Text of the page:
The end of DRM for online music?
Over at Wired, Leander Kahney comments on this week’s deal between Apple and EMI to sell EMI’s catalogue free of digital rights management (DRM):
How Steve Jobs Calls the Tunes
Steve Jobs’ new partnership with EMI to sell music without copy protection is a lesson in how to wield power in the digital age.
Carefully and strategically, Jobs set up the pieces to create a new business model for online music — one without copy protection — and now we’re starting to see the dominos fall.
The first to topple is EMI, the smallest and weakest of the big four record labels. With EMI on board, the other record labels must act. Either they join the DRM-free party, or hold out like dinosaurs from a bygone, locked-down age.
A key move that brought them to the table was his February open letter critiquing DRM copy-protection systems — the first time to my knowledge that Jobs has expressed his thinking in such detail.
At the time, Jobs’ letter seemed to be in response to several European governments that were making threats to break the lock between iTunes and the iPod. Now the open letter looks like a lever to weaken the position of the record labels at the negotiating table.
“Imagine a world where every online store sells DRM-free music encoded in open licensable formats. In such a world, any player can play music purchased from any store, and any store can sell music which is playable on all players. This is clearly the best alternative for consumers, and Apple would embrace it in a heartbeat. If the big four music companies would license Apple their music without the requirement that it be protected with a DRM, we would switch to selling only DRM-free music on our iTunes store.”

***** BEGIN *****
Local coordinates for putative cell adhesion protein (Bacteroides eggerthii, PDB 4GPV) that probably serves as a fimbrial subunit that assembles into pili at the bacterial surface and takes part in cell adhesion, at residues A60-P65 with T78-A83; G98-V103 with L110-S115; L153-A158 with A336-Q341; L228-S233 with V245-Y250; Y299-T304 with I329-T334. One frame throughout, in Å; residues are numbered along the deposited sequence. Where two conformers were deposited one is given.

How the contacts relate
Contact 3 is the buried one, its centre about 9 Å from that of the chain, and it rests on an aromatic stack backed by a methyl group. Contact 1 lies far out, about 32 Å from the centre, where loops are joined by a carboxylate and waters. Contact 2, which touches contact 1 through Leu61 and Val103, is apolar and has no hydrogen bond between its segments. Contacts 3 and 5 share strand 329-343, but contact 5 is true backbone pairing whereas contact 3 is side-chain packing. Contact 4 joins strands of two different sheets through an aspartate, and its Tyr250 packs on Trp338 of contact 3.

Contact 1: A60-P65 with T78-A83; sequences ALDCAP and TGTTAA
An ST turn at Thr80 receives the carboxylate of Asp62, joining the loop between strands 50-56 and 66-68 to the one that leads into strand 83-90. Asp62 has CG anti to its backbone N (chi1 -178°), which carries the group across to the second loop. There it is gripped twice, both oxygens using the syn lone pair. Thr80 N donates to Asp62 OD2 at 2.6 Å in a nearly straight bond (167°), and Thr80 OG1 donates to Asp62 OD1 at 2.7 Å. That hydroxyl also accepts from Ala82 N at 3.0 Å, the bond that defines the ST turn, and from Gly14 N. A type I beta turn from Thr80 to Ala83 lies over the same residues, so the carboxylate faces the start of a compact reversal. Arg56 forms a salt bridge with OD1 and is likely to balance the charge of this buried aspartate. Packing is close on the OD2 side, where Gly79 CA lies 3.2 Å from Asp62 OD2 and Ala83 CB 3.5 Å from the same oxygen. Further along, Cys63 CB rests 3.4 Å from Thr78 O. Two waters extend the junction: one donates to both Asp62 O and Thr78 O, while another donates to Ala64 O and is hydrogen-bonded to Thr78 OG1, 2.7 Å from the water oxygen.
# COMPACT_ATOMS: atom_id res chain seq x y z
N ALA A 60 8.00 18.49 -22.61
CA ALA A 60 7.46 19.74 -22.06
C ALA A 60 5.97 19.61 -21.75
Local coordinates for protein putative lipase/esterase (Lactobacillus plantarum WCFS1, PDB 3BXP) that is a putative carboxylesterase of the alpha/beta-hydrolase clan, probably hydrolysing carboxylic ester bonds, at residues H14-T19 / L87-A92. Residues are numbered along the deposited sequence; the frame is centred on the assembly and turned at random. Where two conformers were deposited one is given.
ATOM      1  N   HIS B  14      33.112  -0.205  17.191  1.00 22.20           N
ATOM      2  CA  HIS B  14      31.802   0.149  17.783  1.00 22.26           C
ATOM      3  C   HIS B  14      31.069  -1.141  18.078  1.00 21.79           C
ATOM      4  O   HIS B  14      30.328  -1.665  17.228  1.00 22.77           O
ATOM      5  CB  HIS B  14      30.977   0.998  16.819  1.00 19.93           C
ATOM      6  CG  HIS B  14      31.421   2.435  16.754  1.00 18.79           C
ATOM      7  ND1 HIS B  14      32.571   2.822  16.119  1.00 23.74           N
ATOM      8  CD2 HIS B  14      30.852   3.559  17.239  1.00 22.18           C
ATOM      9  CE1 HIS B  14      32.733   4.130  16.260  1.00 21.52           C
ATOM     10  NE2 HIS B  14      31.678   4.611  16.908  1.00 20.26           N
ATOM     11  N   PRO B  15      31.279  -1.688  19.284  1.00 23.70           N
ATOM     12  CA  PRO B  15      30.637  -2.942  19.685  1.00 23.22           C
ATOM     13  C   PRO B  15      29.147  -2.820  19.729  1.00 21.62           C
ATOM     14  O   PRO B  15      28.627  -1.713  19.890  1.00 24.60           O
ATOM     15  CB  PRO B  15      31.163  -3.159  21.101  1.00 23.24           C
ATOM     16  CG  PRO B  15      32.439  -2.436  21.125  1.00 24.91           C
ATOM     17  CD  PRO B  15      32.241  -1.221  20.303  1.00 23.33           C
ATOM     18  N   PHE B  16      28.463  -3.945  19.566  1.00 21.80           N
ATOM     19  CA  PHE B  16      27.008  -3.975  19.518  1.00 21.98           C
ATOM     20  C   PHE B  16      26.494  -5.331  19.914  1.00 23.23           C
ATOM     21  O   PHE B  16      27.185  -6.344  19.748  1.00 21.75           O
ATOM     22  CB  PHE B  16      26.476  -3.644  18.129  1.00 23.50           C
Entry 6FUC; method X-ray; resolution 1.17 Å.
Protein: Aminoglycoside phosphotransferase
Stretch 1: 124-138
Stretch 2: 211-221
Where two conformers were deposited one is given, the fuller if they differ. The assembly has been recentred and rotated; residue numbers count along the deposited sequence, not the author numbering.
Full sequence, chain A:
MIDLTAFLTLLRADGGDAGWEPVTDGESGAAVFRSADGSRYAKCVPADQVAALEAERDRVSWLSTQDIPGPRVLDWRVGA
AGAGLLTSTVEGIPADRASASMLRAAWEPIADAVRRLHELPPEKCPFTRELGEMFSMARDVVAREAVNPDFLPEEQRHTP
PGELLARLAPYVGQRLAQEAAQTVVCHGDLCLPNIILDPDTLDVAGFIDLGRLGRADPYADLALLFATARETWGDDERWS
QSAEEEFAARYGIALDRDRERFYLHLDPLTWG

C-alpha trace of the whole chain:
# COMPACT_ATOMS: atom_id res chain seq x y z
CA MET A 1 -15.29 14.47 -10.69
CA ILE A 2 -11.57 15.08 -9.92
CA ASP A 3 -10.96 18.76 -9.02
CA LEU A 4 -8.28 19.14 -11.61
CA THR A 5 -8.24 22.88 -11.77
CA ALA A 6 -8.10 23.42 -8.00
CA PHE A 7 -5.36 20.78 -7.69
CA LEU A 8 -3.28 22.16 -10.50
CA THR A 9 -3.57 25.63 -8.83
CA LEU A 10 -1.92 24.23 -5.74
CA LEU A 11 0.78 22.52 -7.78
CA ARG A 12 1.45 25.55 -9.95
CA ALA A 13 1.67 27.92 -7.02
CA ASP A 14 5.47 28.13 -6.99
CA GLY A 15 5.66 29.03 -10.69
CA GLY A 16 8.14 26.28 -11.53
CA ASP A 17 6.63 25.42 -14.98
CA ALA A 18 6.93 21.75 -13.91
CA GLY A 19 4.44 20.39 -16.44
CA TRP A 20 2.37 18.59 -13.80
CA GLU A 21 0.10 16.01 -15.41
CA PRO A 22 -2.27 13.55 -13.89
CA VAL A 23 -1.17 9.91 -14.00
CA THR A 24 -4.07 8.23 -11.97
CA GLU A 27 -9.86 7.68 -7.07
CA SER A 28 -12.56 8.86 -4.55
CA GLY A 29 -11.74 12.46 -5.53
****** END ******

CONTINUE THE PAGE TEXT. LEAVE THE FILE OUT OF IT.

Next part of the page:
With the letter, Jobs planted the idea that DRM is the wrong way to run an online music business. Since its publication two months ago, the letter has created a broad consensus that the current copy-protected system isn’t working, and puts considerable pressure on the labels to drop DRM. When Jobs published the letter, he likely already had EMI in his back pocket, and now the other labels are on the defensive.
The open letter also allowed Jobs to take a leadership position on the copy protection issue. Thanks to the letter, Monday’s deal looks like it was his idea, not EMI’s. If Jobs’ hadn’t published the letter, or published it now after the fact, people would assume EMI came to Apple with idea — now it appears the other way around.
Only Jobs has the power and the cojones to make such a move.
Only Jobs could so boldly rip down the system he had previously built — the iTunes music store, which is the most-successful online store (perhaps the only one), which was built on copy-protected music, and force the music industry to follow suit. He’s tearing down the old system for something much more modern — high-fidelity tracks that can be played on any device. Oddly for a business leader with a reputation for tight control and lock in, Jobs is ceding control of a locked-down format in favor of a much bigger, open market.
The move is sure to remake the online music business. The old DRM system is going to be swept aside in favor of a much more open approach. Jobs is already confident his power plays will work. In a statement on Monday, Jobs said he expects half of the songs on iTunes will be sold DRM-free by the end of the year.
It will also have ramifications for other digital media further down the line — maybe movies, Jobs’ other business.